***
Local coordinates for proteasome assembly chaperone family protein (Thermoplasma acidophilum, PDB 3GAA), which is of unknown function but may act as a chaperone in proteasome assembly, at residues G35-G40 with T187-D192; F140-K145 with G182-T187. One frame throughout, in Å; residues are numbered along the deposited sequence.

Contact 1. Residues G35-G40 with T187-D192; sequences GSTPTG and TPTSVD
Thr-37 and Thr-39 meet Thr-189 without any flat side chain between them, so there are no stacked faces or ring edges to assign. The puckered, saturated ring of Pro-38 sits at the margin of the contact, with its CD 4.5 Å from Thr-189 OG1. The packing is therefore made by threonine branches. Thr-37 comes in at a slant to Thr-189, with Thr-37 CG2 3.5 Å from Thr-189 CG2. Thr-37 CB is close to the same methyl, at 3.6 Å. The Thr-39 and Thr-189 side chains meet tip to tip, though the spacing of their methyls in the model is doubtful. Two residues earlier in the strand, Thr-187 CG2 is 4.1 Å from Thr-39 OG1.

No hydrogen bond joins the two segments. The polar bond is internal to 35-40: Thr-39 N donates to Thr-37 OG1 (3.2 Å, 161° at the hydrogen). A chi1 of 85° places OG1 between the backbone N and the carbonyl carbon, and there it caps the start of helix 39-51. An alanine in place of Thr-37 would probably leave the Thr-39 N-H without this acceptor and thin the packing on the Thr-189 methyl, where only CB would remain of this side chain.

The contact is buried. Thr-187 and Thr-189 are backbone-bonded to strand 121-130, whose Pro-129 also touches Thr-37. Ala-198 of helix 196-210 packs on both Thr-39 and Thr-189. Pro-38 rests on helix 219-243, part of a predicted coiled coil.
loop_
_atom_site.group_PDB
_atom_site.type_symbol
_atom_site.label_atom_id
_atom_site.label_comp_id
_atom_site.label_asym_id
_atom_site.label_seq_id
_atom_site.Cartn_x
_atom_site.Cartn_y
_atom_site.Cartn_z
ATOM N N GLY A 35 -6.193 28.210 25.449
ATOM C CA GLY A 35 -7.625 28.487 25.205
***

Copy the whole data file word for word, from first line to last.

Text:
Local coordinates for proteasome assembly chaperone family protein (Thermoplasma acidophilum, PDB 3GAA), which is of unknown function but may act as a chaperone in proteasome assembly, at residues G35-G40 with T187-D192; F140-K145 with G182-T187. One frame throughout, in Å; residues are numbered along the deposited sequence.

Contact 1. Residues G35-G40 with T187-D192; sequences GSTPTG and TPTSVD
Thr-37 and Thr-39 meet Thr-189 without any flat side chain between them, so there are no stacked faces or ring edges to assign. The puckered, saturated ring of Pro-38 sits at the margin of the contact, with its CD 4.5 Å from Thr-189 OG1. The packing is therefore made by threonine branches. Thr-37 comes in at a slant to Thr-189, with Thr-37 CG2 3.5 Å from Thr-189 CG2. Thr-37 CB is close to the same methyl, at 3.6 Å. The Thr-39 and Thr-189 side chains meet tip to tip, though the spacing of their methyls in the model is doubtful. Two residues earlier in the strand, Thr-187 CG2 is 4.1 Å from Thr-39 OG1.

No hydrogen bond joins the two segments. The polar bond is internal to 35-40: Thr-39 N donates to Thr-37 OG1 (3.2 Å, 161° at the hydrogen). A chi1 of 85° places OG1 between the backbone N and the carbonyl carbon, and there it caps the start of helix 39-51. An alanine in place of Thr-37 would probably leave the Thr-39 N-H without this acceptor and thin the packing on the Thr-189 methyl, where only CB would remain of this side chain.

The contact is buried. Thr-187 and Thr-189 are backbone-bonded to strand 121-130, whose Pro-129 also touches Thr-37. Ala-198 of helix 196-210 packs on both Thr-39 and Thr-189. Pro-38 rests on helix 219-243, part of a predicted coiled coil.
loop_
_atom_site.group_PDB
_atom_site.type_symbol
_atom_site.label_atom_id
_atom_site.label_comp_id
_atom_site.label_asym_id
_atom_site.label_seq_id
_atom_site.Cartn_x
_atom_site.Cartn_y
_atom_site.Cartn_z
ATOM N N GLY A 35 -6.193 28.210 25.449
ATOM C CA GLY A 35 -7.625 28.487 25.205